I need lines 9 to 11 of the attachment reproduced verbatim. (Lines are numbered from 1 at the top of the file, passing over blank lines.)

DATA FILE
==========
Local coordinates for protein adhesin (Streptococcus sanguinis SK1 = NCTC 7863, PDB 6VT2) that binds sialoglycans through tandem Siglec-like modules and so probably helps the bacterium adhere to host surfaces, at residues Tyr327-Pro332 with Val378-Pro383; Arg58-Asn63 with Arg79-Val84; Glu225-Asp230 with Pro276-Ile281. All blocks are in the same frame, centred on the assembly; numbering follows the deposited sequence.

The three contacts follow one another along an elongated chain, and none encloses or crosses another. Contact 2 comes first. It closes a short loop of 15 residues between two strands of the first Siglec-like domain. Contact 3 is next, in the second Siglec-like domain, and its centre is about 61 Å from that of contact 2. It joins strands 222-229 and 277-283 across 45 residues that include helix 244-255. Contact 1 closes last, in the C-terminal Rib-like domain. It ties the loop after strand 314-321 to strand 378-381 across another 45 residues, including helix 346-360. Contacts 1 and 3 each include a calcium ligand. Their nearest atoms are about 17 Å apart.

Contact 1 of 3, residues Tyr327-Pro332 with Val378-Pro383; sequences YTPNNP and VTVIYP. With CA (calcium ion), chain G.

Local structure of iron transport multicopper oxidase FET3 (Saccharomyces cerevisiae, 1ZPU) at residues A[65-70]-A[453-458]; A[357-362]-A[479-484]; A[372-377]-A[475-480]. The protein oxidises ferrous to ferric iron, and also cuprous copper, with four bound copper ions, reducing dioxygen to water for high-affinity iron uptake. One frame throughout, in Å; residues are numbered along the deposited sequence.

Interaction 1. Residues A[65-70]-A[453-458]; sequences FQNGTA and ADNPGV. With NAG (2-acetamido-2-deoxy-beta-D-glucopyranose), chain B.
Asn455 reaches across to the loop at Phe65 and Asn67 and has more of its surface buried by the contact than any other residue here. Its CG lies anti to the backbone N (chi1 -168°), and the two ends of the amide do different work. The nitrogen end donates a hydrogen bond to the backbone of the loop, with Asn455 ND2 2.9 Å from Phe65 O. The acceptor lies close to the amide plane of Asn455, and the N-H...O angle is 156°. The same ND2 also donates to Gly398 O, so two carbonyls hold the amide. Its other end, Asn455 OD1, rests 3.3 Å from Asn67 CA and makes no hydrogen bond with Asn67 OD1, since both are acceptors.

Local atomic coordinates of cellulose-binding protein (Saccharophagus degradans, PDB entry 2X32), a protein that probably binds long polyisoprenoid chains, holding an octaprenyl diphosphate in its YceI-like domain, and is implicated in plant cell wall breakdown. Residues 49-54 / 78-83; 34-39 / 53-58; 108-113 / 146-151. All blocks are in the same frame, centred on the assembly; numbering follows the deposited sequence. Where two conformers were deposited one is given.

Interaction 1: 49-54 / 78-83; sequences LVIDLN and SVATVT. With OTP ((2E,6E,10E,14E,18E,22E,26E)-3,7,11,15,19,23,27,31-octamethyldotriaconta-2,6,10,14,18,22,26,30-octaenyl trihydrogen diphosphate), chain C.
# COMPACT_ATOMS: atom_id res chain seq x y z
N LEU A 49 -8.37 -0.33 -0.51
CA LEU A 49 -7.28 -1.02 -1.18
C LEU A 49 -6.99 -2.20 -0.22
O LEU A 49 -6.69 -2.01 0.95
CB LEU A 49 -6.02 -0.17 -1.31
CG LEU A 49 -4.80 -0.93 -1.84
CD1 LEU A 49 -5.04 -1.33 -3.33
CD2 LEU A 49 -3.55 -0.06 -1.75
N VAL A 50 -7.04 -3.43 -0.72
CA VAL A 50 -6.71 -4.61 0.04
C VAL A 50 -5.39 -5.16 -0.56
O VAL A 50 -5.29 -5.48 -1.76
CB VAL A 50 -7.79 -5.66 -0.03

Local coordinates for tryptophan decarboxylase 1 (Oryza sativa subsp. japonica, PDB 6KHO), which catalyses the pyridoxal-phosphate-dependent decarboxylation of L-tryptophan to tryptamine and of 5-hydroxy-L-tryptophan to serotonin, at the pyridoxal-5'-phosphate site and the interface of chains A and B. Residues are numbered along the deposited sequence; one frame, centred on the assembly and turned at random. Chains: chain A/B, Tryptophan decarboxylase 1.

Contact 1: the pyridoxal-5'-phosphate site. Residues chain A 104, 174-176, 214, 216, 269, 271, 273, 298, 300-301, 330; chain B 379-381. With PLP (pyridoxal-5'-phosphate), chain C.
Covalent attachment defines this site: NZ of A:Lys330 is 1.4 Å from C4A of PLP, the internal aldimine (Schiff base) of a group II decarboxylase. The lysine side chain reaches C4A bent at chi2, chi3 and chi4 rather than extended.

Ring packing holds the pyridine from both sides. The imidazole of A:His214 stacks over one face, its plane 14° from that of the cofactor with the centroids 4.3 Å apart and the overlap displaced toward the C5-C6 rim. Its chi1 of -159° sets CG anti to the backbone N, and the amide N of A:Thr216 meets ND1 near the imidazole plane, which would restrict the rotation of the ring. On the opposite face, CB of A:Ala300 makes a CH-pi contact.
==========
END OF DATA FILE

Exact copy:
# COMPACT_ATOMS: atom_id res chain seq x y z
N LEU A 49 -8.37 -0.33 -0.51
CA LEU A 49 -7.28 -1.02 -1.18